FCC moves Nextel spectrum

The controversial deal shifts Nextel out of the 800 MHz spectrum, which is used by public safety communications systems.

Federal Communications Commission

The Federal Communications Commission unanimously approved a controversial deal today that would move Nextel Communications out of the 800 MHz radio spectrum so it won't interfere with public safety communications systems, which broadcast on that frequency.

Nextel, the nation's sixth largest wireless phone company, would relocate to the 1.9 GHz frequency range. Verizon Wireless and several other carriers opposed the move, while public safety groups, which have long battled for more airwaves and less interference from commercial entities, supported it.

"It's pretty favorable," said Harlin McEwen, who is chairman of the International Association of Chiefs of Police's Communications and Technology Committee, referring to the FCC vote.

But McEwen, a former city police chief and a retired FBI deputy assistant director, said his group is unsure whether the deal will become reality. The FCC has to actually issue the order and then Nextel has to agree to the financial costs involved, which has public safety groups worried, he said.

"The big issue is [the FCC] valued the total 1.9 GHz spectrum at $4.8 billion, and what that means is that Nextel has to pay that amount, either in money or in paying our costs or in spectrum they're giving up," McEwen said. "So it's a combination of things. It's very complicated, and we couldn't see any of that [order] today."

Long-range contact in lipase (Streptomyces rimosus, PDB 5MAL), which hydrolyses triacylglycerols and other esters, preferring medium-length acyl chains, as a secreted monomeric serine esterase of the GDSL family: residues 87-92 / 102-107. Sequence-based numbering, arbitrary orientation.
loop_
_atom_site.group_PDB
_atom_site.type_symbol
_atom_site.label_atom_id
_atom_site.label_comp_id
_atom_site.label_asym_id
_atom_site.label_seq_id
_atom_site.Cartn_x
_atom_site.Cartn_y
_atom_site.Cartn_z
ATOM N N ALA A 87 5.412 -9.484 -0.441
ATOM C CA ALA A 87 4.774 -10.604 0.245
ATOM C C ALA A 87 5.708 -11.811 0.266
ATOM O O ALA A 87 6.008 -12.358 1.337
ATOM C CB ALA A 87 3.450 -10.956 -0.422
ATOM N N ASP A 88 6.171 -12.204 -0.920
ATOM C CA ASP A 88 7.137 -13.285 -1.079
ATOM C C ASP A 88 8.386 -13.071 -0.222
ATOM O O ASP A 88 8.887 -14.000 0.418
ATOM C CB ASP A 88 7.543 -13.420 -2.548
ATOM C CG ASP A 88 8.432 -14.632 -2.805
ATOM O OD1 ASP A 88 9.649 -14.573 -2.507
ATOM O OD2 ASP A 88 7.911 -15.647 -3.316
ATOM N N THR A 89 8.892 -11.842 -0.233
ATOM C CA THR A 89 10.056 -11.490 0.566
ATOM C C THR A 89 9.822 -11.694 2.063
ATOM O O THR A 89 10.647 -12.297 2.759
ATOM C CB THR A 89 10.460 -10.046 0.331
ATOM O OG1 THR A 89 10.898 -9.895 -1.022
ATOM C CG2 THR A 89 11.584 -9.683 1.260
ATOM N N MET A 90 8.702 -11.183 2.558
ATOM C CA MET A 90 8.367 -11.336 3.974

Media reports indicated that Nextel would have to establish a $2.5 billion letter of credit to cover any costs public safety groups will incur from reorganizing in the 800 MHz band.

Officials at Verizon Wireless, a joint venture of Verizon Communications and Vodafone, called the FCC decision bizarre.

"Instead of seeking a lawful appropriation from Congress to finance the work of untangling public safety's frequencies from Nextel's interference, the FCC has pushed ahead, while serious legal questions raised by senior congressional leaders remain unanswered," reads a statement from Verizon Wireless, the nation's largest wireless carrier. "Has the FCC financed this project illegally by bypassing both the Congress and the auction process? Is the award of billions of dollars' worth of prime spectrum to a private commercial service provider prohibited by federal law?"

The Cellular Telecommunications & Internet Association, an industry membership group representing wireless carriers, manufacturers, and Internet product and service providers, also called the FCC decision disappointing. It had filed an alternative plan two months ago that called for Nextel to pay more.

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